Having discussed what easements are, and how easements are created, this Part III of our series on easement basics will address how easements cease to exist-are extinguished or terminated. Once granted, an appurtenant easement generally has perpetual existence, as it comprises a vested property right, subject only to the application of various theories of extinguishment, recognized by Massachusetts common law. Therefore, if your property is subject to an easement, even a paper way, i.e., a right of way that exists only on paper, on a plan, and has not been developed on the ground, in order to use and/or develop your property as if the easement does not exist, you would need to satisfy the elements of one of the following theories: (1) release, (2) merger, (3) frustration of purpose / impossibility, (4) abandonment (5) adverse use, and (6) estoppel.
There are several competing factors at play when the energy and utility demands of a region increase. In New England, much of those demands can be seen during extreme temperatures, whether it is the heat waves of summer or protracted cold months in winter. In this region, many homes rely on natural gas to heat their homes during the winter.
We have repeatedly posted about the so-called Derelict Fee Statute, G. L. c. 183, § 58, in the past here at P & A. One aspect of the statute that we have not discussed is the interplay between the statute, which governs ownership of private ways, and the use rights that flow from properties' abutting the same. Many people, even seasoned practitioners, assume that ownership to the midpoint of the way carries with it an easement over the full length of the way. See Brennan v. DeCosta, 24 Mass. App. Ct. 968 (1987) ("[a]s a general rule, the title of persons who acquire land bounded by a street or way runs to the center line of the way, G.L. c. 183, § 58, and carries with it the right to use the way along its entire length").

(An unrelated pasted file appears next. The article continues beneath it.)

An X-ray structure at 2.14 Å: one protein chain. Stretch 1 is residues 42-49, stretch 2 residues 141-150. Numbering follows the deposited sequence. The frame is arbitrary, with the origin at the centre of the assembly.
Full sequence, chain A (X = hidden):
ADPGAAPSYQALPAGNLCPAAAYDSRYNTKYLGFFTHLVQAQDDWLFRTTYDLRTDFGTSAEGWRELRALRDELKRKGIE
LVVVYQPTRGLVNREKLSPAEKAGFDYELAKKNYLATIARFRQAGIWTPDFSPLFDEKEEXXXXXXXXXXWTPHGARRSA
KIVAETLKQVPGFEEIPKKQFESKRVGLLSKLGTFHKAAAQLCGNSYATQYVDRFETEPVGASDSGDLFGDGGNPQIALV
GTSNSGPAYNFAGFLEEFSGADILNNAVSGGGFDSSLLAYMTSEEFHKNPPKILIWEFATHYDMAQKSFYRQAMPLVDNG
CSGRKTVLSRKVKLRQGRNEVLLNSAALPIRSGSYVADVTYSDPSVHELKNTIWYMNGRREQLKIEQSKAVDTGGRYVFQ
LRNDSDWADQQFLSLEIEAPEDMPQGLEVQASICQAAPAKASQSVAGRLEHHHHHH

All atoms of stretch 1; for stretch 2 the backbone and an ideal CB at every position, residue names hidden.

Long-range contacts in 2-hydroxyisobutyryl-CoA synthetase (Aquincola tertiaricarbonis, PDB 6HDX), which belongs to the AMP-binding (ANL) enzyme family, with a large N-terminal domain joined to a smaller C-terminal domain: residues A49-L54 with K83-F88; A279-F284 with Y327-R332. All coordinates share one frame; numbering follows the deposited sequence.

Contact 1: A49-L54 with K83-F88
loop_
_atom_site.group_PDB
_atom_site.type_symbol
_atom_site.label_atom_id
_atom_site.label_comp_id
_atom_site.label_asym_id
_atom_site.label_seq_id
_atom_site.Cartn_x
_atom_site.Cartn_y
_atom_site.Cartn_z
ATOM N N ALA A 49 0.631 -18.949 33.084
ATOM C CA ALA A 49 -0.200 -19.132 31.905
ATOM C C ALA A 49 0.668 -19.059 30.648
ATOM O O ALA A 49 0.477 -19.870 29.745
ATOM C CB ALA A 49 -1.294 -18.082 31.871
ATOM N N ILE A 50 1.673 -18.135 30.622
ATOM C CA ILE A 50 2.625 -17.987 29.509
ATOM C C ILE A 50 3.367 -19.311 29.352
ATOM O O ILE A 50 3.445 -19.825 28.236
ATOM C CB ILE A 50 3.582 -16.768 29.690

A few years ago, we posted a piece on easement essentials and types of appurtenant easements. Expanding on that theme, this post focuses on the concept of appurtenance and the inherent limitations it places on such use rights. As the prior post informed, appurtenant easements run with, and benefit, the land to which they attach; whereas in gross easements are personal use rights. Most easements are appurtenant rather than in gross because, as a matter of Massachusetts law, "[a]n easement is not presumed to be personal unless it cannot be construed fairly as appurtenant to some estate." Willets v. Langhaar, 212 Mass. 573, 575 (1912).
Let's say you and a neighbor are in dispute about whether you've got a valid easement to cross over his property. Suppose the disputed portion of land is a dirt path that you need to use in order to access the boat launch at the pond shared by all the homes in your neighborhood. You assert that you have a right to travel on this dirt path. He disagrees, and even goes so far as to put up a locked gate across the path thereby blocking your access.